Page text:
After a full day at work, with household chores still left to be done, Sydney leaned against the kitchen counter, looking beat. “This pasta dish doesn’t take long to make, but I’m just so tired.” She said, “I wish we could just go get a pizza or something instead of cooking tonight.”
“I’m in the mood for pizza.” I offered, “Where do you want to go? My treat.” We went to a place called Your Pie, for individual pizzas baked in a brick oven. Before going to dinner, I gave each of the girls a cookie from a big bag of ginger cracks I made and brought from home. There were about four dozen cookies in the clear plastic bag with a white twist tie. Sydney packed a dozen or so, to take to her co-workers the next day. I told her she could freeze most of them to keep for later.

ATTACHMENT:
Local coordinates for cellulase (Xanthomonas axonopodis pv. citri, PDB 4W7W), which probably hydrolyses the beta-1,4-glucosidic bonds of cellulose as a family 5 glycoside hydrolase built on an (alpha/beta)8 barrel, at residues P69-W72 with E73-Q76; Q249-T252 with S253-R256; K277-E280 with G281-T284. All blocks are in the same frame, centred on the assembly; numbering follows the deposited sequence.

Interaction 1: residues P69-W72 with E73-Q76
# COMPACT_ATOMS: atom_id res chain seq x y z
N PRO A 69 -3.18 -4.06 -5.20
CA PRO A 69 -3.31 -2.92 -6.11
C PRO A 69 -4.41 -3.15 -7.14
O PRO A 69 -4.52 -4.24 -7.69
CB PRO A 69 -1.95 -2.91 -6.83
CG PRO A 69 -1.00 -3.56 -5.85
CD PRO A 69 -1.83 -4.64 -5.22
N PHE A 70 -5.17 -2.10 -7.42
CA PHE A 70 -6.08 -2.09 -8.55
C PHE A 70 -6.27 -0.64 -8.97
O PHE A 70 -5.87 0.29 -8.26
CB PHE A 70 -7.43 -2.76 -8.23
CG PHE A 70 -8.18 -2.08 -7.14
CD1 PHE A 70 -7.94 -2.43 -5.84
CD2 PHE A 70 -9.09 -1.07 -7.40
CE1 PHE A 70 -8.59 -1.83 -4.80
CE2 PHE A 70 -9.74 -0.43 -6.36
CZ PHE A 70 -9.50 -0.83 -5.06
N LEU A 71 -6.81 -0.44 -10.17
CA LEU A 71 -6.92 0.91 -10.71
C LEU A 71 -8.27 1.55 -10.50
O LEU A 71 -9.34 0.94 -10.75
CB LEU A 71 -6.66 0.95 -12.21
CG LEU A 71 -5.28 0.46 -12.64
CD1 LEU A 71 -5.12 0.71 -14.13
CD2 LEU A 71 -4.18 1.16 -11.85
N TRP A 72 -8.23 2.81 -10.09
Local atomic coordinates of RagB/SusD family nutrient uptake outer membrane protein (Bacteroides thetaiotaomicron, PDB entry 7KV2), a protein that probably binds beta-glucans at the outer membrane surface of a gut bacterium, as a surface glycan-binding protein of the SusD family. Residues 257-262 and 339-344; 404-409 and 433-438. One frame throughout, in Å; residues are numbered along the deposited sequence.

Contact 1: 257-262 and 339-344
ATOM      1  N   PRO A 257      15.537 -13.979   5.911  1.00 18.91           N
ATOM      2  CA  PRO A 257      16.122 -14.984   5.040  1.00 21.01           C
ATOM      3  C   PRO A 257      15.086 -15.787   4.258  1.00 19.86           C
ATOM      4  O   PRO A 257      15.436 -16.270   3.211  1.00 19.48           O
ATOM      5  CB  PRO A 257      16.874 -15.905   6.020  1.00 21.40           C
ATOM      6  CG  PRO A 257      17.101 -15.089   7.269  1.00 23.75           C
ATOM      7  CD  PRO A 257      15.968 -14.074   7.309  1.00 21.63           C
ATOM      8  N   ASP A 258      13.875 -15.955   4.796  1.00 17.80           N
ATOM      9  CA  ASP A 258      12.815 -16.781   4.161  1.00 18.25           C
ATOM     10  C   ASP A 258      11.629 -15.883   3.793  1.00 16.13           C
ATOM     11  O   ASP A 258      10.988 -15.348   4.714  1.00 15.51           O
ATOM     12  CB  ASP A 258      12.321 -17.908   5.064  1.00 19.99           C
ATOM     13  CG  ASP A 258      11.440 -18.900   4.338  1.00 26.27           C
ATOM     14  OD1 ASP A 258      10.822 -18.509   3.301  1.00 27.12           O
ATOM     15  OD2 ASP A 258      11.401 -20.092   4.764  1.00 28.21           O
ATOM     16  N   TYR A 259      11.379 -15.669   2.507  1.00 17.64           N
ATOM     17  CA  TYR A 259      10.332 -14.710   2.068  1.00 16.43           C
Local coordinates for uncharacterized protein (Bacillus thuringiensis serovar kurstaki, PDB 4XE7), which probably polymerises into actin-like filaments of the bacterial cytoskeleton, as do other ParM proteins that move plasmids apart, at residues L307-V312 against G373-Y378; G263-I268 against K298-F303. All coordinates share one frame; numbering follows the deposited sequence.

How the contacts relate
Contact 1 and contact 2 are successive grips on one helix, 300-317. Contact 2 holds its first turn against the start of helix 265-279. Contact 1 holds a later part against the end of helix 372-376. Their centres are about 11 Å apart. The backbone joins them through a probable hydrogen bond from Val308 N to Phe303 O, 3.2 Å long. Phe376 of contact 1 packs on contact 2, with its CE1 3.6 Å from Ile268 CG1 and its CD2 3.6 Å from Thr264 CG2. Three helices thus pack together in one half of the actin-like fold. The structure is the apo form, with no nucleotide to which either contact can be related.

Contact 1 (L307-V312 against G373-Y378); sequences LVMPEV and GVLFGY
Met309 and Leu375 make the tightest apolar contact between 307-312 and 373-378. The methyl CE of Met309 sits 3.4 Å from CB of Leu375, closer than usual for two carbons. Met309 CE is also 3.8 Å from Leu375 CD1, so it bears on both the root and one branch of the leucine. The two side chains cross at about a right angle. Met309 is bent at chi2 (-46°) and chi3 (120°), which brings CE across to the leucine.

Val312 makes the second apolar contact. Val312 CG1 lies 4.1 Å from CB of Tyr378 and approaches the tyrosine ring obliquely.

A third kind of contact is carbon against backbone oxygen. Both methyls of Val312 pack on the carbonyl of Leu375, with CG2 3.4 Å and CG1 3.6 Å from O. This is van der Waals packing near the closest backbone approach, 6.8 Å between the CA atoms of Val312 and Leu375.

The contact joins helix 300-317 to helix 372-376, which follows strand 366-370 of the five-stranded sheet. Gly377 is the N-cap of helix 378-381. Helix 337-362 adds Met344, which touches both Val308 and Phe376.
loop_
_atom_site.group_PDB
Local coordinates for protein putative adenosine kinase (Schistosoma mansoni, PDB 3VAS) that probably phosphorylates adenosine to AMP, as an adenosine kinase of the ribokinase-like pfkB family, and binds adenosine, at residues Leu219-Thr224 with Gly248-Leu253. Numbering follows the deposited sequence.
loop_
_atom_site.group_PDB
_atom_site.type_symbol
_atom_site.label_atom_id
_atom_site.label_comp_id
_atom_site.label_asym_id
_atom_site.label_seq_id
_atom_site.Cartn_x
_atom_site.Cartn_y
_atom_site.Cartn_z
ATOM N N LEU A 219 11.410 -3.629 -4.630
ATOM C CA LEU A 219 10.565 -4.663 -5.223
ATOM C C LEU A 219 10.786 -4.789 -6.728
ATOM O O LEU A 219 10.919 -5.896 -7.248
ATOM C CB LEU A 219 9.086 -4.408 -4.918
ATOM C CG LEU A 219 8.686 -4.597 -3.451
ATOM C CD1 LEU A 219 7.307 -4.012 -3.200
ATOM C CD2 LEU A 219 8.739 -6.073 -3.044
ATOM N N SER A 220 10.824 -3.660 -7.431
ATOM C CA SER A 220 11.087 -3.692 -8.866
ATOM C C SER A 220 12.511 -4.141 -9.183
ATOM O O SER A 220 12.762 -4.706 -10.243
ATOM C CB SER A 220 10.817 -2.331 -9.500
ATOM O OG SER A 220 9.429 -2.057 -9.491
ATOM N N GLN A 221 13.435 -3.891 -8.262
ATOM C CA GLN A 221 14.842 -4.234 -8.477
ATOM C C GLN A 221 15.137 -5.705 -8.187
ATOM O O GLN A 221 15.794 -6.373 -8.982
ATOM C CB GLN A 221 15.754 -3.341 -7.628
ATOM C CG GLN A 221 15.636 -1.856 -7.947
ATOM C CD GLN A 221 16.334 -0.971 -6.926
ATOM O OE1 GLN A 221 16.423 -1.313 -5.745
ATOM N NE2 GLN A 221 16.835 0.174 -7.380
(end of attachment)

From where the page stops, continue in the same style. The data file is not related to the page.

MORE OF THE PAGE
In the morning, Sydney called downstairs, “Dad? I’m leaving for work. Evelyn is up, Addison is still sleeping. I’ll see you tonight.” I didn’t get to bed until late, but pulled my tired self out from under the warm blankets and trudged my way up the stairs. Evelyn, almost three-years-old, was sitting at the table with a bowl of Cap’N Crunch, Crunch Berries and a partially eaten cookie in each hand. She spoke with a soft voice, “Papa can you get me some milk?” I closed the bag of cookies, setting them back on the counter, poured milk on her cereal and sat down to have breakfast with her. It wasn’t long before Addison joined us.
“What would you like for breakfast?” I asked the sleepy child who seemed disinterested in the variety of cold cereals. Addie looked at Evelyn, then at me and said she wanted cookies. How could I say no since her sister was already eating some? “You can have one after you eat your cereal.”
Addie reasoned, “Ev is eating cookies and she didn’t finish her cereal yet.” I remembered when Sydney was a little girl, she would debate adults by using logic and reasoning - Addison is the same way.